Today, in many countries, hyperbole, extremism and polarization have become political tools. Employing a strategy of ridicule, suspicion and relentless criticism, in a variety of ways one denies the right of others to exist or to have an opinion…Political life no longer has to do with healthy debates about long-term plans to improve people’s lives and to advance the common good, but only with slick marketing techniques primarily aimed at discrediting others. In this craven exchange of charges and counter-charges, debate degenerates into a permanent state of disagreement and confrontation.

Amid the fray of conflicting interests, where victory consists in eliminating one’s opponents, how is it possible to raise our sights to recognize our neighbours or to help those who have fallen along the way?…

“…Isolation and withdrawal into one’s own interests are never the way to restore hope and bring about renewal. Rather, it is closeness; it is the culture of encounter. Isolation, no; closeness, yes. Culture clash, no; culture of encounter, yes.”[28]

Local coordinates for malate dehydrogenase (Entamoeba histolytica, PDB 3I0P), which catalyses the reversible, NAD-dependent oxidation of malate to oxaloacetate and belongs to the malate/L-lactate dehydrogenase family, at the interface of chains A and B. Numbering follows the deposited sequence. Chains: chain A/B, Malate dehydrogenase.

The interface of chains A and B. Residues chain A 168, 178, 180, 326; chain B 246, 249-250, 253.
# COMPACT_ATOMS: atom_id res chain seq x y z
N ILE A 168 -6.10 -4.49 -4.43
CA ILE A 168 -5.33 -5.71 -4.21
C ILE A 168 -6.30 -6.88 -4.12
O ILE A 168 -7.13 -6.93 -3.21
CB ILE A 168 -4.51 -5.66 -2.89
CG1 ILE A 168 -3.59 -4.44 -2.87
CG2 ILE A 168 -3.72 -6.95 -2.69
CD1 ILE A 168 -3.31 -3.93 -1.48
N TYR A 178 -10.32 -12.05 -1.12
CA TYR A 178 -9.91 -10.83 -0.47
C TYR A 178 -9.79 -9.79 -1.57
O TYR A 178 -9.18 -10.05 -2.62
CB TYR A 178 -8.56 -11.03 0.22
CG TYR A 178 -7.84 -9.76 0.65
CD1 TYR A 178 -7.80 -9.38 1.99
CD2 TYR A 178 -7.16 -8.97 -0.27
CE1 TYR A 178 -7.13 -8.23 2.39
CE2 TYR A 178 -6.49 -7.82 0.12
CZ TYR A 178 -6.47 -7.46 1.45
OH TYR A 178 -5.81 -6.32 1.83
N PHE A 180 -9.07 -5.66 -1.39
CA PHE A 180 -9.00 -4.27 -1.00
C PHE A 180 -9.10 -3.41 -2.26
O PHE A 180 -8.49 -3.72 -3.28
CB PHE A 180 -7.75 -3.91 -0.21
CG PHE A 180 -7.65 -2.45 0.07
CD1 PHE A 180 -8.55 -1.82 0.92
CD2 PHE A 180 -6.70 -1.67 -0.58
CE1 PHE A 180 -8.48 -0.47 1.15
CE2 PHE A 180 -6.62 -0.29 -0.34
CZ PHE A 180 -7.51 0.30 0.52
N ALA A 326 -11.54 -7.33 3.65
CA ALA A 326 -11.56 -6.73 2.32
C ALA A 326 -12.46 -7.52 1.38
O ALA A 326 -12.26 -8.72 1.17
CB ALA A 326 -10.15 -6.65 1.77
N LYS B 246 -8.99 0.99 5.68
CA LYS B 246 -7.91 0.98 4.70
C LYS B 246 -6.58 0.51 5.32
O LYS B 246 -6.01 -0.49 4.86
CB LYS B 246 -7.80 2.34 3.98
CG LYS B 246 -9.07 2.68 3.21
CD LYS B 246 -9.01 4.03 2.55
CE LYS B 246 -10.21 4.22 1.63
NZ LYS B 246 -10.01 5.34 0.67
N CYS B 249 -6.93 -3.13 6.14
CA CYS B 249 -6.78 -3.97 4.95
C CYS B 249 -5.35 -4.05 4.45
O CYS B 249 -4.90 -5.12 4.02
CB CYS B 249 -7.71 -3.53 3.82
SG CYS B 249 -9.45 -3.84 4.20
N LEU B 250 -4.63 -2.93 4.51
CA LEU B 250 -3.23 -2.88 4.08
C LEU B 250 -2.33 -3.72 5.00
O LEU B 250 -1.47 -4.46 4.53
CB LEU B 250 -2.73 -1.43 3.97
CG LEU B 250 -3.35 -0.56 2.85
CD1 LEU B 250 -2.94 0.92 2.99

Together, we can seek the truth in dialogue, in relaxed conversation or in passionate debate. To do so calls for perseverance; it entails moments of silence and suffering, yet it can patiently embrace the broader experience of individuals and peoples. The flood of information at our fingertips does not make for greater wisdom. Wisdom is not born of quick searches on the internet nor is it a mass of unverified data. That is not the way to mature in the encounter with truth. Conversations revolve only around the latest data; they become merely horizontal and cumulative. We fail to keep our attention focused, to penetrate to the heart of matters, and to recognize what is essential to give meaning to our lives. Freedom thus becomes an illusion that we are peddled, easily confused with the ability to navigate the internet. The process of building fraternity, be it local or universal, can only be undertaken by spirits that are free and open to authentic encounters…